How are luxury consumers different this holiday season?
They were more skittish last year. Retailers were looking for ways to drive traffic. That was their biggest concern. Now that traffic has started to pick up, they have to have a product that the customer feels is an investment and not a fleeting trend. That's the only way to get them to spend any significant money.
How do you do that?
With a heritage brand or a collaboration. We're seeing Timex reissue a classic men's watch for $150, or we're seeing Uggs and Jimmy Choo collaborate on a designer Ugg [boot]. They put a great deal of hardware and studs on them, and they're selling for $495 to $695. And it's a limited time. At the very high end, Hermès continues to increase their sales because the luxury consumer, instead of buying a trendy handbag or two, would rather splurge on something they are going to have for a long time.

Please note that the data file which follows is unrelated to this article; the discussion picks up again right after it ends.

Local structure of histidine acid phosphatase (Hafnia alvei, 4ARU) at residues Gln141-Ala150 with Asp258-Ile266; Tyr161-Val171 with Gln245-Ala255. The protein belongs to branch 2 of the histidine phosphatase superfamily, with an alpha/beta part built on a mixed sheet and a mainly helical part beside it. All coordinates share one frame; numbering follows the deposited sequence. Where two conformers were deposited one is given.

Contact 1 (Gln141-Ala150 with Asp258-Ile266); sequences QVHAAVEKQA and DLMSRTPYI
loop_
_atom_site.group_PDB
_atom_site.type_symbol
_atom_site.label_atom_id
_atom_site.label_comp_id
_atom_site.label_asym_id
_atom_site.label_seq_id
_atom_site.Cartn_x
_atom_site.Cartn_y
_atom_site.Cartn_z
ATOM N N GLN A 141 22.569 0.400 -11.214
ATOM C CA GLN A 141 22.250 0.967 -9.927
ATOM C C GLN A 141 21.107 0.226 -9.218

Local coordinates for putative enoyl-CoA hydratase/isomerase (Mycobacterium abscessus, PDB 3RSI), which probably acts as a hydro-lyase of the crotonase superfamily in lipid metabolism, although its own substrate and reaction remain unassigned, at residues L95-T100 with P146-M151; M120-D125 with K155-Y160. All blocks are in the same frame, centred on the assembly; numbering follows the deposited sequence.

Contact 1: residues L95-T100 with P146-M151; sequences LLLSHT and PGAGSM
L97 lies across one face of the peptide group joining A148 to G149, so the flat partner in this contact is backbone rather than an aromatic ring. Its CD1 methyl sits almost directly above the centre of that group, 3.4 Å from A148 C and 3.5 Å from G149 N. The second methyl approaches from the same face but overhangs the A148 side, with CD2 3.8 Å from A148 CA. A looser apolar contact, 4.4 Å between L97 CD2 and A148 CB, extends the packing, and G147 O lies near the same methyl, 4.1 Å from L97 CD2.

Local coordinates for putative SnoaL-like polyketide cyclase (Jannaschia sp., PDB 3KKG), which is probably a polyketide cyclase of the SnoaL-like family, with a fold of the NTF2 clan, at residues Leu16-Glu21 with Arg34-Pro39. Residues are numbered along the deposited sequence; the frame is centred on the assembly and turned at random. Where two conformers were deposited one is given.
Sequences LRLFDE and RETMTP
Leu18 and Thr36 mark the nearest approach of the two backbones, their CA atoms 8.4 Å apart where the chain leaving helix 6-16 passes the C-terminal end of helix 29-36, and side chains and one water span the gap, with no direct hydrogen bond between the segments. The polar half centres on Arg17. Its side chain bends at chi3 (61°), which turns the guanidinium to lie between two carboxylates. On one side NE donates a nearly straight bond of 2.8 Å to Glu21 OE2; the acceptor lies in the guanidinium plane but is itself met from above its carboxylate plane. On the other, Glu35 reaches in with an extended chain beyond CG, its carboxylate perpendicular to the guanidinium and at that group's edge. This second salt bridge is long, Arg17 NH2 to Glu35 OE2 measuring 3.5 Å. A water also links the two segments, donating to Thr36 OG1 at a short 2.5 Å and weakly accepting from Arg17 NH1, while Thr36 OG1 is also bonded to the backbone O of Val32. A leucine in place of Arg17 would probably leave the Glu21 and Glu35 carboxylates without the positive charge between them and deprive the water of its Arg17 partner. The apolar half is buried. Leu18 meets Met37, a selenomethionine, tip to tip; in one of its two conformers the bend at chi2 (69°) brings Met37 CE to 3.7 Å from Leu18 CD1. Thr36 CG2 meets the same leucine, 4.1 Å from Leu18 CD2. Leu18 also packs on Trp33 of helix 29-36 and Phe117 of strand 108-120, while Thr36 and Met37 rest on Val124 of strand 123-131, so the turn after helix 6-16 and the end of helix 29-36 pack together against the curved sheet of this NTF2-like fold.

Does that mean smaller inventory?
Yes. As opposed to [merchants] saying orange is the hot color or pink is the hot color and then owning a huge inventory you can't move, they're going with proven classics.
So, it's a very conservative market?
Yes, but the flip side is, if you're too conservative, you're not going to motivate people to part with their money.
Is there hope for brands that don't already have name recognition?
It's not impossible. You have to have a really outstanding product. It's become harder and harder. Those are brands that have gotten squeezed.